The amount of compensation paid to different financial intermediaries may differ. The compensation paid to a financial intermediary may be based on a variety of factors, including average assets under management in accounts distributed and/or serviced by the financial intermediary, gross sales by the financial intermediary and/or the number of accounts serviced by the financial intermediary that invest in the Fund. To the extent that the Fund pays any such compensation, it is designed to compensate the financial intermediary for providing services that would otherwise be provided by the Manager, the Fund or its transfer agent. To the extent the Manager or its affiliates pay such compensation, it would likely include amounts from that party's own resources and constitute what is sometimes referred to as ‘‘revenue sharing.''

Compensation received by a financial intermediary from the Fund, the Manager or an affiliate of the Manager may include payments for marketing and/or training expenses incurred by the financial intermediary, including expenses incurred by the financial intermediary in educating (itself and) its salespersons with respect to Fund shares. For example, such compensation may include reimbursements for expenses incurred in attending educational seminars regarding the Fund, including travel and lodging expenses. It may also cover costs incurred by financial intermediaries in connection with their efforts to sell Fund shares, including costs incurred compensating (registered) sales representatives and preparing, printing and distributing sales literature.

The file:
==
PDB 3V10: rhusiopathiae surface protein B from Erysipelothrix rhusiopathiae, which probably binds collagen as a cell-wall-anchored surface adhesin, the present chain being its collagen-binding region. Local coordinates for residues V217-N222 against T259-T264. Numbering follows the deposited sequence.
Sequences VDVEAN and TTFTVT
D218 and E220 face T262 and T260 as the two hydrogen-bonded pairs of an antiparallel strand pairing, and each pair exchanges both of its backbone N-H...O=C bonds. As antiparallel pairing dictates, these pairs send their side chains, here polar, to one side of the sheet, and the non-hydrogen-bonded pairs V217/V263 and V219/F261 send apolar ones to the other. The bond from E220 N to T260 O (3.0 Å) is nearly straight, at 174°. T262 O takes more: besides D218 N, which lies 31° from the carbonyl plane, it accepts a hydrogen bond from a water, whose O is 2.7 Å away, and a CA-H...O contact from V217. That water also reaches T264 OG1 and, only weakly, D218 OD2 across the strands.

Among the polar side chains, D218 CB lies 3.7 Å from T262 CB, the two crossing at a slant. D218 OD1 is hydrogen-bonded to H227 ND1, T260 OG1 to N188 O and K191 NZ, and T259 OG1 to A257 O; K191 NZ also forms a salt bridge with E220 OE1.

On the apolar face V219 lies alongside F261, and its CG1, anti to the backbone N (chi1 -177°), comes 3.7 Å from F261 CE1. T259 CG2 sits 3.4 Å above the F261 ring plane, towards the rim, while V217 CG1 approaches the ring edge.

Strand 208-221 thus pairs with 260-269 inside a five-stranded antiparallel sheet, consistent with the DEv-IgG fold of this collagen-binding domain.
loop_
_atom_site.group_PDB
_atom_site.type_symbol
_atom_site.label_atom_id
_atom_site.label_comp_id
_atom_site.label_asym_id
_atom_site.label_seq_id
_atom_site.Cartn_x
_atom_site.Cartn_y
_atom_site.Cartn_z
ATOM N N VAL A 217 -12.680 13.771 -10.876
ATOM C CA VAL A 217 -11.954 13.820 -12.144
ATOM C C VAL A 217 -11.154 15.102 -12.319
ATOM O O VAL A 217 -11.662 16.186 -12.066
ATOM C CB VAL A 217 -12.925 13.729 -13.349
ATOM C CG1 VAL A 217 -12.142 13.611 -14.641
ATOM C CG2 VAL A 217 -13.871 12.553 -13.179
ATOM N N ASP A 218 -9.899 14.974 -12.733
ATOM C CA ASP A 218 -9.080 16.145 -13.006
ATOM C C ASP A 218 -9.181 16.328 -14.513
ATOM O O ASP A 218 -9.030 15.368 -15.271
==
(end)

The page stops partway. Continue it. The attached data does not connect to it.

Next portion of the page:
Any compensation received by a financial intermediary, whether from the Fund or the Manager and/or its affiliates, and the prospect of receiving it may provide the financial intermediary with an incentive to recommend the shares of the Fund, or a certain class of shares of the Fund, over other potential